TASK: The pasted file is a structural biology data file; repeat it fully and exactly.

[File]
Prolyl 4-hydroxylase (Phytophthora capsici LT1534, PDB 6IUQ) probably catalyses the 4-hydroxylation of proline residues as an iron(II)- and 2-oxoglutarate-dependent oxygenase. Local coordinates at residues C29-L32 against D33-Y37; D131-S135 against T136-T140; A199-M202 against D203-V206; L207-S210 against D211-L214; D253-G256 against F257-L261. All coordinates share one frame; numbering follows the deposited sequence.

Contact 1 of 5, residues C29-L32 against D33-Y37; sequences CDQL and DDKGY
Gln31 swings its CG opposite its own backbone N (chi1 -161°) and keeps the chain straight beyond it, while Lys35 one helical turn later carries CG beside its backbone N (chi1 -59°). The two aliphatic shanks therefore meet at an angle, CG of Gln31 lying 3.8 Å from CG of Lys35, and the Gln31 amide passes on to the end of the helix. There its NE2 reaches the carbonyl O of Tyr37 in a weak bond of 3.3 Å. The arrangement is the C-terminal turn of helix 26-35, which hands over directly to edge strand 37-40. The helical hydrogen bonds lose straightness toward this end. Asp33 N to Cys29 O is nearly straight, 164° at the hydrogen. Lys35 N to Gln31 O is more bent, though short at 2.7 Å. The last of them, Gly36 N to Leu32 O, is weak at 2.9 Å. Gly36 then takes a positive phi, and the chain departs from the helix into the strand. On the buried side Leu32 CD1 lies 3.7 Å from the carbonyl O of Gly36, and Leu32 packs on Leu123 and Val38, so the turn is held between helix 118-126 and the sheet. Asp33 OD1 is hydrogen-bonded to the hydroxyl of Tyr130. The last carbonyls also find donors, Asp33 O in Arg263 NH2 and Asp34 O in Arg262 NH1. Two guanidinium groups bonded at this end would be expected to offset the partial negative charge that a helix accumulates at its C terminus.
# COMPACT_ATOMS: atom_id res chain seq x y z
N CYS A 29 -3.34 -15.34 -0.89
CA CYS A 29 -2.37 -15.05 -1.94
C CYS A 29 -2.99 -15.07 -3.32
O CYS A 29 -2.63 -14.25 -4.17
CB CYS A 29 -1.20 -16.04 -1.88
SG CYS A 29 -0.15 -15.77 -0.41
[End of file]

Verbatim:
Prolyl 4-hydroxylase (Phytophthora capsici LT1534, PDB 6IUQ) probably catalyses the 4-hydroxylation of proline residues as an iron(II)- and 2-oxoglutarate-dependent oxygenase. Local coordinates at residues C29-L32 against D33-Y37; D131-S135 against T136-T140; A199-M202 against D203-V206; L207-S210 against D211-L214; D253-G256 against F257-L261. All coordinates share one frame; numbering follows the deposited sequence.

Contact 1 of 5, residues C29-L32 against D33-Y37; sequences CDQL and DDKGY
Gln31 swings its CG opposite its own backbone N (chi1 -161°) and keeps the chain straight beyond it, while Lys35 one helical turn later carries CG beside its backbone N (chi1 -59°). The two aliphatic shanks therefore meet at an angle, CG of Gln31 lying 3.8 Å from CG of Lys35, and the Gln31 amide passes on to the end of the helix. There its NE2 reaches the carbonyl O of Tyr37 in a weak bond of 3.3 Å. The arrangement is the C-terminal turn of helix 26-35, which hands over directly to edge strand 37-40. The helical hydrogen bonds lose straightness toward this end. Asp33 N to Cys29 O is nearly straight, 164° at the hydrogen. Lys35 N to Gln31 O is more bent, though short at 2.7 Å. The last of them, Gly36 N to Leu32 O, is weak at 2.9 Å. Gly36 then takes a positive phi, and the chain departs from the helix into the strand. On the buried side Leu32 CD1 lies 3.7 Å from the carbonyl O of Gly36, and Leu32 packs on Leu123 and Val38, so the turn is held between helix 118-126 and the sheet. Asp33 OD1 is hydrogen-bonded to the hydroxyl of Tyr130. The last carbonyls also find donors, Asp33 O in Arg263 NH2 and Asp34 O in Arg262 NH1. Two guanidinium groups bonded at this end would be expected to offset the partial negative charge that a helix accumulates at its C terminus.
# COMPACT_ATOMS: atom_id res chain seq x y z
N CYS A 29 -3.34 -15.34 -0.89
CA CYS A 29 -2.37 -15.05 -1.94
C CYS A 29 -2.99 -15.07 -3.32
O CYS A 29 -2.63 -14.25 -4.17
CB CYS A 29 -1.20 -16.04 -1.88
SG CYS A 29 -0.15 -15.77 -0.41